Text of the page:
THE PLEDGE - November 9, 2006
Tuesday was Election Day--a freedom that has been gained
for us by many who served in our Armed Services. It is such a small
service that we can give in appreciation
If you were not eligible to vote this time, make a
decision to register before Dec. 1, so you can thank a veteran and take
part in the government of our people.
I read the following remarks from Sen. John McCain that
will help me remember the kind of sacrifice that has been made in my
The Pledge of Allegiance - remarks by Sen. John McCain:
“As you may know, I spent five and one half years as a
prisoner of war during the Vietnam War. In the early years of our
imprisonment, the NVA kept us in solitary confinement or two or three to
a cell. In 1971 the NVA moved us from these conditions of isolation into
large rooms with as many as 30 to 40 men to a room.
This was, as you can imagine, a wonderful change and was
a direct result of the efforts of millions of Americans on behalf of a
few hundred POWs 10,000 miles from home.
One of the men who moved into my room was a young man
named Mike Christian. Mike came from a small town near Selma, Alabama.
He didn’t wear a pair of shoes until he was 13 years old. At 17, he
enlisted in the U.S. Navy. He later earned a commission by going to
Officer Training School. He became a Naval Flight Officer and was shot
down and captured in 1967. Mike had a keen and deep appreciation of the
opportunities this country and our military provide for people who want
to work and want to succeed.
As part of the change in treatment, the Vietnamese
allowed some prisoners to receive packages from home. In some of these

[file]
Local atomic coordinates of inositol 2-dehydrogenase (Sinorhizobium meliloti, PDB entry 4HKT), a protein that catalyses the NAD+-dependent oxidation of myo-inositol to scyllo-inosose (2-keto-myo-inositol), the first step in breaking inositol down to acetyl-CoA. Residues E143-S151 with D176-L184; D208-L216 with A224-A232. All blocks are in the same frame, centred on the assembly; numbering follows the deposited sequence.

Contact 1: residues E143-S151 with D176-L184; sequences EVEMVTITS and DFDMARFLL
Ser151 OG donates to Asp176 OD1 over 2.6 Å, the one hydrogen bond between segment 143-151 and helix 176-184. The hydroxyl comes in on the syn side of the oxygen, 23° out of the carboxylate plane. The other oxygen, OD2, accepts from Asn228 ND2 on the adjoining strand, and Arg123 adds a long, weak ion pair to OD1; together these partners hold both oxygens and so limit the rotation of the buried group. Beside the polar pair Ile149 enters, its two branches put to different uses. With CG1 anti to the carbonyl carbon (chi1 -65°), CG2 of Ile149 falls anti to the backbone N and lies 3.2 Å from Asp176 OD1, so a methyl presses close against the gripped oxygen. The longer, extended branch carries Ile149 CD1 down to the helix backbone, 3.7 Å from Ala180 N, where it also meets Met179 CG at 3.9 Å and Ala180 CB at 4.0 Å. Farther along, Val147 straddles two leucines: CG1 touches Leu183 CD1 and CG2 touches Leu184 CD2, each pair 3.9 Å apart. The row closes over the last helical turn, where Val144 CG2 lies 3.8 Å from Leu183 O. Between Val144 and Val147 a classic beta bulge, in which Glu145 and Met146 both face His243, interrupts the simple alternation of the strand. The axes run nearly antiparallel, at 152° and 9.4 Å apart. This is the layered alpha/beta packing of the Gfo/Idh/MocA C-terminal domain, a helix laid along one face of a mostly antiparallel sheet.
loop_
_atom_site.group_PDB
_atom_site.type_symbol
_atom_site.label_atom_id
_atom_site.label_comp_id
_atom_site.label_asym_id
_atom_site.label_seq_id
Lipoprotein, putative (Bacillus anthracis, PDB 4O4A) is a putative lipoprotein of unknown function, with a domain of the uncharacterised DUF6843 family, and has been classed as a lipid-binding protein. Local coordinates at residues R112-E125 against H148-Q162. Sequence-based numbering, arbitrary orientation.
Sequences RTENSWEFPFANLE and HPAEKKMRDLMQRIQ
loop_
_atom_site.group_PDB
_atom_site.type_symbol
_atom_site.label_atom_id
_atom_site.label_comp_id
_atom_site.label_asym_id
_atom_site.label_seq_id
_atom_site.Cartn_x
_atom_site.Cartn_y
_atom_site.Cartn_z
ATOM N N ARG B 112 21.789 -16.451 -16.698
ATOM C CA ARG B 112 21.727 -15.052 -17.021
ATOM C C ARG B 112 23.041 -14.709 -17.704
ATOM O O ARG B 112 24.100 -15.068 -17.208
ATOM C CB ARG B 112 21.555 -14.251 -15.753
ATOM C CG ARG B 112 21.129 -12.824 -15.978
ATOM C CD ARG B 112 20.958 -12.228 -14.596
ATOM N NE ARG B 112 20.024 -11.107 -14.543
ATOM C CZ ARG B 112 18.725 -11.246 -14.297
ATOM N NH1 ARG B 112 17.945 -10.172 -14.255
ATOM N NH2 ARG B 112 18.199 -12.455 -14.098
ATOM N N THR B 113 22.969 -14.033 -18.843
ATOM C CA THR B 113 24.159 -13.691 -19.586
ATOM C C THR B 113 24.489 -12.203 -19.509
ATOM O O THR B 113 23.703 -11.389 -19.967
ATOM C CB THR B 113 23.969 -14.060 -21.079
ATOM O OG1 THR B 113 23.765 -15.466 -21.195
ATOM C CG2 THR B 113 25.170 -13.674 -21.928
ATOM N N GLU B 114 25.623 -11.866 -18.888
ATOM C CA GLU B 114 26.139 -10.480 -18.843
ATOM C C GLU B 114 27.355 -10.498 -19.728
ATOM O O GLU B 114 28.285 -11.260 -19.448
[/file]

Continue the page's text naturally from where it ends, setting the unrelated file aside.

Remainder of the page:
packages were handkerchiefs, scarves and other items of clothing. Mike
got himself a bamboo needle. Over a period of a couple of months, he
created an American flag and sewed on the inside of his shirt. Every
afternoon, before we had a bowl of soup, we would hang Mike’s shirt on
the wall of the cell and say the Pledge of Allegiance.
I know the Pledge of Allegiance may not seem the most
important part of our day now, but I can assure you that in that stark
cell it was indeed the most important and meaningful event.
One day the Vietnamese searched our cell, as they did
periodically, and discovered Mike’s shirt with the flag sewn inside, and
That evening they returned, opened the door of the cell,
and for the benefit of all of us, beat Mike Christian severely for the
next couple of hours. Then, they opened the door of the cell and threw
him in. We cleaned him up as well as we could.
The cell in which we lived had a concrete slab in the
middle on which we slept. Four naked light bulbs hung in each corner of
As I said, we tried to clean up Mike as well as we
could. After the excitement died down, I looked in the corner of the
room, and sitting there beneath that dim light bulb with a piece of red
cloth, another shirt and his bamboo needle, was my friend, Mike
Christian. He was sitting there with his eyes almost shut from the
beating he had received, making another American flag. He was not making
the flag because it made Mike Christian feel better. He was making that
flag because he knew how important it was to us to be able to pledge our
allegiance to our flag and country.
So the next time you say the Pledge of Allegiance, you
must never forget the sacrifice and courage that thousands of Americans
have made to build our nation and promote freedom around the world. You
must remember our duty, our honor, and our country.”
“I pledge allegiance to the flag of the United States
of America and to the republic for which it stands, one nation under
God, indivisible, with liberty and justice for all.”